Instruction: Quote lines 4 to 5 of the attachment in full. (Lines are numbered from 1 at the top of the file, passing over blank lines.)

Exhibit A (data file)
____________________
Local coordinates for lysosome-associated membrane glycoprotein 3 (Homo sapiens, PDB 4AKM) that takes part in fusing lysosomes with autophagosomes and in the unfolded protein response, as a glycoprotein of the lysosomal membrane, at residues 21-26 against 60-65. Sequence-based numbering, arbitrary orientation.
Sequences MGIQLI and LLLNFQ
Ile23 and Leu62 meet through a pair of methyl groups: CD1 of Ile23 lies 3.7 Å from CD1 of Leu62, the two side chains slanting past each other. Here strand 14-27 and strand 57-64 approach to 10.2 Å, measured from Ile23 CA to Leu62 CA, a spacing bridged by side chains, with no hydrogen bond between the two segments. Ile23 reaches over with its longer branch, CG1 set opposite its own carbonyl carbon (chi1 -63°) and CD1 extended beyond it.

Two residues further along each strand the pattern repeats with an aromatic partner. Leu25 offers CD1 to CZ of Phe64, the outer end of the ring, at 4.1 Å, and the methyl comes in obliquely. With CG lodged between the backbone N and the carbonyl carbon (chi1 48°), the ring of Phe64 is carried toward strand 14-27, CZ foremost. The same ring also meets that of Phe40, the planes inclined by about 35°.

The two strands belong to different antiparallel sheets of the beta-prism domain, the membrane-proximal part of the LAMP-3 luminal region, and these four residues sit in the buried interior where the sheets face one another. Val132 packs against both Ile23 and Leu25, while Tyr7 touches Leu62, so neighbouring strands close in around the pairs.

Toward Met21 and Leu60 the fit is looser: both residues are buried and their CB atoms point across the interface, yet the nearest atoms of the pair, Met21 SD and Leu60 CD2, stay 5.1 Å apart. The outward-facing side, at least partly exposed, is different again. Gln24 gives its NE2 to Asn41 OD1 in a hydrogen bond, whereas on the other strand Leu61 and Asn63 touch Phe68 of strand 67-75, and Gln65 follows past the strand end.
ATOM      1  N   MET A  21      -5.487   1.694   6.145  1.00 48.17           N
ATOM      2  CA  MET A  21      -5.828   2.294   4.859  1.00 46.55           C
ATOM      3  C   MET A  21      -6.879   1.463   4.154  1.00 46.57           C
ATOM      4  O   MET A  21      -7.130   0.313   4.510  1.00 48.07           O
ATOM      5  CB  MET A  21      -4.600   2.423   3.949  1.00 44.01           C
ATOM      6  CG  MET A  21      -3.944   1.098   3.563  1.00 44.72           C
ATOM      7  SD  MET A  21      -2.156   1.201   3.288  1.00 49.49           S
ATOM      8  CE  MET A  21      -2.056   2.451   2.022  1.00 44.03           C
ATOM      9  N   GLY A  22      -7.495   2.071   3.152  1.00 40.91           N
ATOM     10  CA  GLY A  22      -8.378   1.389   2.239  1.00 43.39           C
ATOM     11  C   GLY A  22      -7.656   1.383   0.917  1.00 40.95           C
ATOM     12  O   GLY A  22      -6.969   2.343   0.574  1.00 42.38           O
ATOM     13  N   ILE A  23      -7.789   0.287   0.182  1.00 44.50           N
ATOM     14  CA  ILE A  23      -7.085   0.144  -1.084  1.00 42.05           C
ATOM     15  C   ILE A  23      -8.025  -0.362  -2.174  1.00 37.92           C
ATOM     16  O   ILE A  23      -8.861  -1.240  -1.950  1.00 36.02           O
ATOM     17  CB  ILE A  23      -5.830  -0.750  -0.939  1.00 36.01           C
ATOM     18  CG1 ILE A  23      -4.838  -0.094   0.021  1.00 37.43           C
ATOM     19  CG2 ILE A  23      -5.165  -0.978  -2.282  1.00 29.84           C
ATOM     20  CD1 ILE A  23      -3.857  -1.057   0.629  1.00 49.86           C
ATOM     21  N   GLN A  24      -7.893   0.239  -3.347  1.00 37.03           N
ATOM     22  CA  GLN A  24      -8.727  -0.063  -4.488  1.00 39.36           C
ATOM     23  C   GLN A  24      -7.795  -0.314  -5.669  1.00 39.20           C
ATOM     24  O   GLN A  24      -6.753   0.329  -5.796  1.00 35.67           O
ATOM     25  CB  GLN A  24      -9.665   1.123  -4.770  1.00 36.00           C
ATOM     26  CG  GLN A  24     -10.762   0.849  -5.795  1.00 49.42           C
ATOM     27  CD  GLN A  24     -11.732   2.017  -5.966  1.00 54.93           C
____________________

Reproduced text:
Two residues further along each strand the pattern repeats with an aromatic partner. Leu25 offers CD1 to CZ of Phe64, the outer end of the ring, at 4.1 Å, and the methyl comes in obliquely. With CG lodged between the backbone N and the carbonyl carbon (chi1 48°), the ring of Phe64 is carried toward strand 14-27, CZ foremost. The same ring also meets that of Phe40, the planes inclined by about 35°.

The two strands belong to different antiparallel sheets of the beta-prism domain, the membrane-proximal part of the LAMP-3 luminal region, and these four residues sit in the buried interior where the sheets face one another. Val132 packs against both Ile23 and Leu25, while Tyr7 touches Leu62, so neighbouring strands close in around the pairs.